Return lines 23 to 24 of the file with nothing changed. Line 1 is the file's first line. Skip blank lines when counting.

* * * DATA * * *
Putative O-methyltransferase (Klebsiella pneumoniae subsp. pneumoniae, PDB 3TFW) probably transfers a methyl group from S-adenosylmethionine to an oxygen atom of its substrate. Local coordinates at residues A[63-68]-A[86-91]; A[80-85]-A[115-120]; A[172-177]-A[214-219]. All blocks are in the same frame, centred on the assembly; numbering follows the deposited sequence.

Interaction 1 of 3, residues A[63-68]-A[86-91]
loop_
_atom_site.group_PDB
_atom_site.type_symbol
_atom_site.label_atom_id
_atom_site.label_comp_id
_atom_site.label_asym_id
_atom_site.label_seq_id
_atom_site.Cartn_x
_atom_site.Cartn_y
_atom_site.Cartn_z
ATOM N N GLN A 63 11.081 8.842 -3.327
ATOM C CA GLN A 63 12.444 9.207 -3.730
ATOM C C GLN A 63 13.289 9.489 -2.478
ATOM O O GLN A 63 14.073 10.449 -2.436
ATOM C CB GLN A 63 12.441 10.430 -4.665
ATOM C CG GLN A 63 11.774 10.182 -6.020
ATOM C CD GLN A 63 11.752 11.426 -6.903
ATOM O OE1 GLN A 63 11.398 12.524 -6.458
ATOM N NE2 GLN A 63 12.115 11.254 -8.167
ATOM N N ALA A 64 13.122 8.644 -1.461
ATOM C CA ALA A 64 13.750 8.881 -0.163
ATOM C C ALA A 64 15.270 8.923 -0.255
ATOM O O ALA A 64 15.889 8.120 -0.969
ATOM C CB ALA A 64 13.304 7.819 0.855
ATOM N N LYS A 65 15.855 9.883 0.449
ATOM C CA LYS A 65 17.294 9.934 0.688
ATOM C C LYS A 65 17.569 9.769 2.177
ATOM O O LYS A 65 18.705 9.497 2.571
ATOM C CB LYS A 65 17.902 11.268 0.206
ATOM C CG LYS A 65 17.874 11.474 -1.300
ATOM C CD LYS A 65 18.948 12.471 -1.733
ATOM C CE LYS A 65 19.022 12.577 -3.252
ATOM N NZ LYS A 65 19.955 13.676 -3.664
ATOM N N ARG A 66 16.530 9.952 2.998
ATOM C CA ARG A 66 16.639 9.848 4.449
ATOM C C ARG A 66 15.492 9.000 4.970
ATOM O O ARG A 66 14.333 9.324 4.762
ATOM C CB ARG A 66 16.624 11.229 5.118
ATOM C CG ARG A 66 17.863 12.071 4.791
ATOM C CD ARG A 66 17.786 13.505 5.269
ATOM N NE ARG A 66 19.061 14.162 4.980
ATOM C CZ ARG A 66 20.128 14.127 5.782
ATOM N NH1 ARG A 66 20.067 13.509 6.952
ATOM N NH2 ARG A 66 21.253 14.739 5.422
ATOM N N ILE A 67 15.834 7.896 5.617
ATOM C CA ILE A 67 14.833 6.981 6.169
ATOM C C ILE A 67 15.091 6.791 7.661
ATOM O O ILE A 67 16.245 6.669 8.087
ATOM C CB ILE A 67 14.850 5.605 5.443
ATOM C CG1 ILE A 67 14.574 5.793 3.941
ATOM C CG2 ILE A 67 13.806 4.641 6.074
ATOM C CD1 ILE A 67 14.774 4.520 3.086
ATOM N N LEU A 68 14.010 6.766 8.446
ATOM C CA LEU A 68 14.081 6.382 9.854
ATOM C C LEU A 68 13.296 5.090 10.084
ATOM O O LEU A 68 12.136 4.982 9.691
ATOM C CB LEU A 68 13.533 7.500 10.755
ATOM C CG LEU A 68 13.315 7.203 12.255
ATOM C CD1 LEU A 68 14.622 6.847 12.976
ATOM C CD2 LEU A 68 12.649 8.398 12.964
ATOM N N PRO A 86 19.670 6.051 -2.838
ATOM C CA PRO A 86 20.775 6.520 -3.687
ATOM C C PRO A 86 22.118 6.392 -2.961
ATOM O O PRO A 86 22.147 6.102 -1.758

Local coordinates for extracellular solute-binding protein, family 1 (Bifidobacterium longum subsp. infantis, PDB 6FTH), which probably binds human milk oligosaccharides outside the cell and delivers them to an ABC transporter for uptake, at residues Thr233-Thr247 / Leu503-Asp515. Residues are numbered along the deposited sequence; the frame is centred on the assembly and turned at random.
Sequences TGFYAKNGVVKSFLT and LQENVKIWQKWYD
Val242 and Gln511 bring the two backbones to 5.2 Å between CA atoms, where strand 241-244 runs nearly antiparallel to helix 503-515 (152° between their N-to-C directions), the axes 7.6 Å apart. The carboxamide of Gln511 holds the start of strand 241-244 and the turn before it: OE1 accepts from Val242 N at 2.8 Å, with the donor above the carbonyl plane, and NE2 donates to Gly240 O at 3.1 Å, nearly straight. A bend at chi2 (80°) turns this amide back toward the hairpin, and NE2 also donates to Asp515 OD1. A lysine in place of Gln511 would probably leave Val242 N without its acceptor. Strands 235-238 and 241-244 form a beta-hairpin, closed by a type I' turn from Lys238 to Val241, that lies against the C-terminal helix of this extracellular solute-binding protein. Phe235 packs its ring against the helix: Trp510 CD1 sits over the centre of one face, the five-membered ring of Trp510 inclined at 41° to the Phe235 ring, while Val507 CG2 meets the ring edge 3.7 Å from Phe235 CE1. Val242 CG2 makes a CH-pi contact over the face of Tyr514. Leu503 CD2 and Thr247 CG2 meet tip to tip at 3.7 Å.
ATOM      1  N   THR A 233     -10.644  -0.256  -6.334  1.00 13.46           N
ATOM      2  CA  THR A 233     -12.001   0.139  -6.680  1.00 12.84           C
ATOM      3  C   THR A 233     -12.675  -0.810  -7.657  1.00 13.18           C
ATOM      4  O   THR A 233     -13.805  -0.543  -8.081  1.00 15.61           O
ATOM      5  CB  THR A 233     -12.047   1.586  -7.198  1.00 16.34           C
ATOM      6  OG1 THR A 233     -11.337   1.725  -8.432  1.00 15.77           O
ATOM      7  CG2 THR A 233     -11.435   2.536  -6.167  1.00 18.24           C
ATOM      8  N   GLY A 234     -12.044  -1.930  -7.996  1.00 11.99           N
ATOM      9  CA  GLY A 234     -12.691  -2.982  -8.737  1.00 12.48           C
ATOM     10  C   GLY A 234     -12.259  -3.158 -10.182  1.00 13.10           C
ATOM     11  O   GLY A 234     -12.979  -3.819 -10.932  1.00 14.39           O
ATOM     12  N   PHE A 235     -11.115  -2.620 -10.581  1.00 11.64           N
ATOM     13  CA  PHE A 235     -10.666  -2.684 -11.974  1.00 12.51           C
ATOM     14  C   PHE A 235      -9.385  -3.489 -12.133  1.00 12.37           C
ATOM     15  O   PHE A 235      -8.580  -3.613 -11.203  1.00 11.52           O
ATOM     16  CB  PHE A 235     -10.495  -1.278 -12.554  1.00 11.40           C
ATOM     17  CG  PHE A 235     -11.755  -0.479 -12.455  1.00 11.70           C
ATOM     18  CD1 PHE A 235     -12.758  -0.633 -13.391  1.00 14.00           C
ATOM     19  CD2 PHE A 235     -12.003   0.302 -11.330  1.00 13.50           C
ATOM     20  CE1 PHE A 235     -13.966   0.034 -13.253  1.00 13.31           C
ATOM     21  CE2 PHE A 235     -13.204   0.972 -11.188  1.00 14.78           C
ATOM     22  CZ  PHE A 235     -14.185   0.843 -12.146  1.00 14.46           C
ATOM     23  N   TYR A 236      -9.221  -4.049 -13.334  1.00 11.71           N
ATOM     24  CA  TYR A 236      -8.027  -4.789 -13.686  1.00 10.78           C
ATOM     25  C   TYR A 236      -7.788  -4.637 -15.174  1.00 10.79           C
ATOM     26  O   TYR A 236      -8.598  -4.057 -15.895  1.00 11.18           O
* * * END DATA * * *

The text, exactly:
ATOM C CA ALA A 64 13.750 8.881 -0.163
ATOM C C ALA A 64 15.270 8.923 -0.255